References From Previous Employers
Is My Former Employer Limited in What They Say in My Job Reference?
It is not uncommon when applying for a new job that your new employer may contact your former employer for a reference. Depending on the circumstances under which you left your former job, this is not necessarily a good thing. You may be afraid of what your former employer may say about you and how it will impact on your potential for getting this new job.
Fortunately you have some protections for what your former employer may say about you in a reference to a prospective new employer. For one thing, your new employer may not ask for personal information about you that is not job-related, and your former employer may not give any of that same information. Personal information can include anything about race, religion, ethnic origin, age, disability status, marital status, sexual orientation, or parenting responsibilities.
A former employer also cannot lie or make defamatory statements about you in order to deter your current employer from giving you the job. That means that all the information given by the former employer should not only be job-related, it must also accurately represent your work for the former employer.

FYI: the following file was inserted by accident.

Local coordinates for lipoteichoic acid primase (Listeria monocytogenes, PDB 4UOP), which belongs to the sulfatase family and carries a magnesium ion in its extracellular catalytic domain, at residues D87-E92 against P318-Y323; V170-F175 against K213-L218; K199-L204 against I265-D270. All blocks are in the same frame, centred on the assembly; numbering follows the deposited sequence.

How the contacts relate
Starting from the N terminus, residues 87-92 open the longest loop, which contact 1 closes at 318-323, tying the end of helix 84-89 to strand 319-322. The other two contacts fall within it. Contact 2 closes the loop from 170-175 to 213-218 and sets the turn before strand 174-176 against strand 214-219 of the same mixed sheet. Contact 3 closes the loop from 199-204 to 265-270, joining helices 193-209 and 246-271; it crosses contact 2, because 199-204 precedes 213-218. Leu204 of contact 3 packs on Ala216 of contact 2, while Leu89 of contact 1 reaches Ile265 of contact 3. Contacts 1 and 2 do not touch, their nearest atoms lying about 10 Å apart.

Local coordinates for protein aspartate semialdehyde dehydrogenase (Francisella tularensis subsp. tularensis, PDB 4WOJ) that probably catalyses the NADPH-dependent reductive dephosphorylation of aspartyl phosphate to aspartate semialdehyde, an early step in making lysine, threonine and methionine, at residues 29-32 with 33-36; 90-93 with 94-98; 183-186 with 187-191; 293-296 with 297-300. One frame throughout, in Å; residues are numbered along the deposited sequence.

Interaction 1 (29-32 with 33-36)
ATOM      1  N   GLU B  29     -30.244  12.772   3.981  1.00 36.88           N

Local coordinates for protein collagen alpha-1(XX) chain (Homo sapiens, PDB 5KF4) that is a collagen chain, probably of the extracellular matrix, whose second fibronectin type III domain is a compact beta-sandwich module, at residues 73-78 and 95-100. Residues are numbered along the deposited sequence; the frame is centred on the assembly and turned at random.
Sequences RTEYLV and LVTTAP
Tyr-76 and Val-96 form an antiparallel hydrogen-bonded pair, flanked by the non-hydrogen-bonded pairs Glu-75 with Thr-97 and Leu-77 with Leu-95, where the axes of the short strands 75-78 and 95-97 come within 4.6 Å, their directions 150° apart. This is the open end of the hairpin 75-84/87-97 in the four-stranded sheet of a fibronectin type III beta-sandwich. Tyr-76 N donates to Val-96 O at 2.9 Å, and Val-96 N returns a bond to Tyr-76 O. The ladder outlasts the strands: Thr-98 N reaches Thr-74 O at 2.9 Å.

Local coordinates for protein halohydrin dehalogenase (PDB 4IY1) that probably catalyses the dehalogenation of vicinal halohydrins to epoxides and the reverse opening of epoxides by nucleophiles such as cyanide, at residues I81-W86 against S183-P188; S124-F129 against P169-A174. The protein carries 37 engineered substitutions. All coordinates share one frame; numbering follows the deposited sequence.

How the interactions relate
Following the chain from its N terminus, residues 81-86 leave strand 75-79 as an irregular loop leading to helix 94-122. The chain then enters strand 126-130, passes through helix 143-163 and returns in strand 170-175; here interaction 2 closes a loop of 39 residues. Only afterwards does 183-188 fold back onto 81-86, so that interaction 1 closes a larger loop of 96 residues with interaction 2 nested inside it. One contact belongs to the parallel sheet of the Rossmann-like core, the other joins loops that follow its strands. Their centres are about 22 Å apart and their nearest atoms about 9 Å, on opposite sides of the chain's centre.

What Can a Former Employer Legally Put on My Job Reference that Could be Potentially Damaging to My Chances of Getting the New Job?
Your former employer is allowed to put any truthful information about your work performance at your previous job, whether it is positive or negative. Your former employer can also refuse to answer any questions asked by your new employer on the job reference form. This can be damaging when compared with a reference by another job candidate in which the former employer gave positive answers to those questions neglected by your former employer.
One of the most important things is that however a former employer chooses to answer your job reference, it must be in accordance with a fairly uniform policy used with all other former employee job references. An employer should only refuse to answer certain questions related to an employee recommendation if the employer never answers those same questions on any job recommendation form.
What Should I Do If I Feel My Former Employer Has Cost Me a New Potential Job by Answering a Job Reference Form in an Unfair Manner?
You may want to contact an employment law attorney. Your attorney can advise you of your rights and let you know if you may be entitled to collect compensation in a lawsuit against your former employer.
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Last Modified: 02-19-2013 03:58 PM PST